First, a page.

Wed Apr 16 10:30am EDT
The question, at this point, shouldn't be whether or not Manu Ginobili deserves the Sixth Man of the Year award. He does. He's had it in the bag since this season's second month. The guy is a beast, in 31 minutes a game.
The question that we should start to ponder has more to do with whether or not Manu Ginobili has had the finest season of any sixth man, ever.
We're not going to try and convince you that Ginobili is any better than John Havlicek, or Kevin McHale. There's no point in that, because we know the answer. But how does his 2007-08 turn stack up with the off-the-bench runs of some of this league's more celebrated bench performers.
To start, let's look at Manu's brilliant year: 19.6 points per game, 4.8 rebounds, 4.3 assists, and two combined blocks/steals in only 31.2 minutes per game. Good defense, and offense that often came in the face of a defense that wasn't even bothering to guard some of the less-potent wing players Ginobili was playing alongside.
As far as I can tell, readers can correct me in the comments section if I'm off, Havlicek came off the bench for the first five seasons of his career. In that time, his fifth campaign during the 1966-67 season was likely his finest, and he offered these stats:
21.4 points, 6.6 rebounds, 4.4 assists, and 44 percent shooting in 32 minutes. Great stuff. But here's the issue: games were so much faster back then, with teams taking shots far earlier in the shot clock and running at every opportunity.
So, as we discussed in a post about Oscar Robertson a few months back, it's almost as if you have to cut stats from that era by about ten percent in order to compare them to production from the modern game.
In fact, we have a stat that already does that: PER, which recognizes pace and takes into consideration per-minute numbers. It's a good thing, because comparing a Celtics team that averaged 119 points a game while giving up 111 per to a San Antonio team that averages about 25 and 20 fewer points (respectively) is pretty pointless.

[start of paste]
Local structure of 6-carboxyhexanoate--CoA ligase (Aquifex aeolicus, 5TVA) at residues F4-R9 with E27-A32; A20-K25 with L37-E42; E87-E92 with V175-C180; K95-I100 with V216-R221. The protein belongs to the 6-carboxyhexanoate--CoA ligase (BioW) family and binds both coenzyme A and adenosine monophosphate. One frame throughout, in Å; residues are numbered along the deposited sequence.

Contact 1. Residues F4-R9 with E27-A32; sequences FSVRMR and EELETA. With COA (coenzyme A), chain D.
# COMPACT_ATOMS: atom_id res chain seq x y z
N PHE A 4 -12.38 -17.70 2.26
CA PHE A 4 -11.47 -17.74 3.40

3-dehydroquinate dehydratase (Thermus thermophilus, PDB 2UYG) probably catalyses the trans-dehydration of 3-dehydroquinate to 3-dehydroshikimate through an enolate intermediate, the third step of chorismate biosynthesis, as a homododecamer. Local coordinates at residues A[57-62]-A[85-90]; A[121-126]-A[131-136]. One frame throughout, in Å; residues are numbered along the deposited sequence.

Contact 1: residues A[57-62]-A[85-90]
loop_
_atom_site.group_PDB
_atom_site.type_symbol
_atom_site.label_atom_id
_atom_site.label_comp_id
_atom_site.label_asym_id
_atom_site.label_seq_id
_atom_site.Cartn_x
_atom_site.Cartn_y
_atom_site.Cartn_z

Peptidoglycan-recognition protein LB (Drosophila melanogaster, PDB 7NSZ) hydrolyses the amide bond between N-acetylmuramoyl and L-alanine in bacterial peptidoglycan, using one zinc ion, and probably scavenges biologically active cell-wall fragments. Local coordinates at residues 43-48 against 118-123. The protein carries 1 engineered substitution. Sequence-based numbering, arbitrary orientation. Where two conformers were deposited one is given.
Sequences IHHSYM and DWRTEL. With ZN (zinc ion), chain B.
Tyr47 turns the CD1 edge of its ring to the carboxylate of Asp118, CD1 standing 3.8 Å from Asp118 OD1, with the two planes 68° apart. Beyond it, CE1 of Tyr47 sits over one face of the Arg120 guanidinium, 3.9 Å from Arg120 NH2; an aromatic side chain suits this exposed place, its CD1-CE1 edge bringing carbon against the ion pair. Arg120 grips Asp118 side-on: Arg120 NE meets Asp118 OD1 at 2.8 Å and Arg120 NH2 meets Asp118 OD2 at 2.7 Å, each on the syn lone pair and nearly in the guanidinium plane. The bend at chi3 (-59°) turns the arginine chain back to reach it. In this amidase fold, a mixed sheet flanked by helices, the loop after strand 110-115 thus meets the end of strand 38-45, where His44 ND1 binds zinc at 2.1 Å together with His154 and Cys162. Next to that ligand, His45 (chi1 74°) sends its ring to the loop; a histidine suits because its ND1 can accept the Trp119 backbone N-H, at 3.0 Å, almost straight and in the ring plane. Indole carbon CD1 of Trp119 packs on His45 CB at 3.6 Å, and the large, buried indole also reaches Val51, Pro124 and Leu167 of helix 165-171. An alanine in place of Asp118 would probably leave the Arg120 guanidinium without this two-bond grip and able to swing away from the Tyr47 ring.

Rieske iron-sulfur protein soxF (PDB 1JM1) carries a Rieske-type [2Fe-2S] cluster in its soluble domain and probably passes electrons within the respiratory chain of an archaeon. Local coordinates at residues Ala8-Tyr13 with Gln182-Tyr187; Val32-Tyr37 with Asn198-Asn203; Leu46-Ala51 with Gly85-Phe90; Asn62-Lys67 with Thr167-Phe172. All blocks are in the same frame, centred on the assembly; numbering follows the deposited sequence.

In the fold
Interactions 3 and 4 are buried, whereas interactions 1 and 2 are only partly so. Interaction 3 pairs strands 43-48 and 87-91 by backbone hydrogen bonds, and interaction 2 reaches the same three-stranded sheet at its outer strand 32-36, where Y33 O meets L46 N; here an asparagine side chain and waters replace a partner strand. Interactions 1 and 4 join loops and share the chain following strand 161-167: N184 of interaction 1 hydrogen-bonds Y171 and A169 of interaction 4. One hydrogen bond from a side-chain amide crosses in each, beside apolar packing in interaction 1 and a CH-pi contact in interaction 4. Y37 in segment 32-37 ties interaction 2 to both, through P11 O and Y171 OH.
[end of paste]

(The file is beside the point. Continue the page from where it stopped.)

Pun unintended, but passable. Just barely.
Anyway, Manu turned in a 24.1 PER this season, while Hondo managed a 19.2. Now, the full reality of Havlicek's production cannot fully be registered because the NBA didn't start counting steals, turnovers, and offensive rebounds until a few years later (any amount of steals would have been mitigated by the turnovers, and the offensive boards wouldn't be enough to make up a five-point differential in PER).
As it stands, anecdotal evidence and the ability to gauge just how slow the style of play is these days (especially in San Antonio) bears out this reality:
Manu is doing more, in fewer minutes, with fewer chances to pad stats. The Spurs average about 87 possessions per game, and it's a fair guess that the 1967 C's averaged 20-25 more possessions per game.
What about McHale? Though Kevin started an average of 23.6 games a season over his first five years, he was primarily Boston's sixth man as Cornbread Maxwell scored and talked and rebounded and talked some more. His best season, as you'd expect, was his fifth year when he averaged 19.8 points, nine rebounds, and a block and a half in 33.6 minutes.
That's pretty solid. That's nearly All-Star level play, off your bench (McHale started 31 games that year, but Manu also started 23 this season), and some fine defense to boot.
So why did McHale top out with a 20 PER that season? Why did Manu have the better year? Once again, McHale had more chances to put up those stats. The Celtics averaged about 101 possessions per game that season, and when you put that into the pipe along with the two extra minutes that McHale played (pretty complicated pipe), you can see why Ginobili has been better.
Manu shouldn't be punished because his coach declined to play him a few more minutes, or because Coach Pop wants to walk things up every chance he can. I'm not going to argue against the merits of those stylistic tendencies, but it's safe to say that they aren't exactly to Ginobili's preferences. The guy wants to stay on the court longer, and play faster.
But when he is out there, and given the time he has to work, and in this particular season as compared with the best off-the-bench seasons of the former Celtics' careers, Ginobili has been better. Not tons better than Hondo and this guy, but the difference is significant enough to make the call.
And Manu should be better - McHale and Havlicek were still a few years away from their primes in their last seasons as sixth men, whereas this is likely Ginobili's career year.
You can hem and haw all you want at the thought of me favorably comparing a player who didn't even make the All-Star team this year with two of the finest players in NBA history, but it might be time to re-think things. Ginobili has had a remarkable year, and the best season of any sixth man in the history of this league.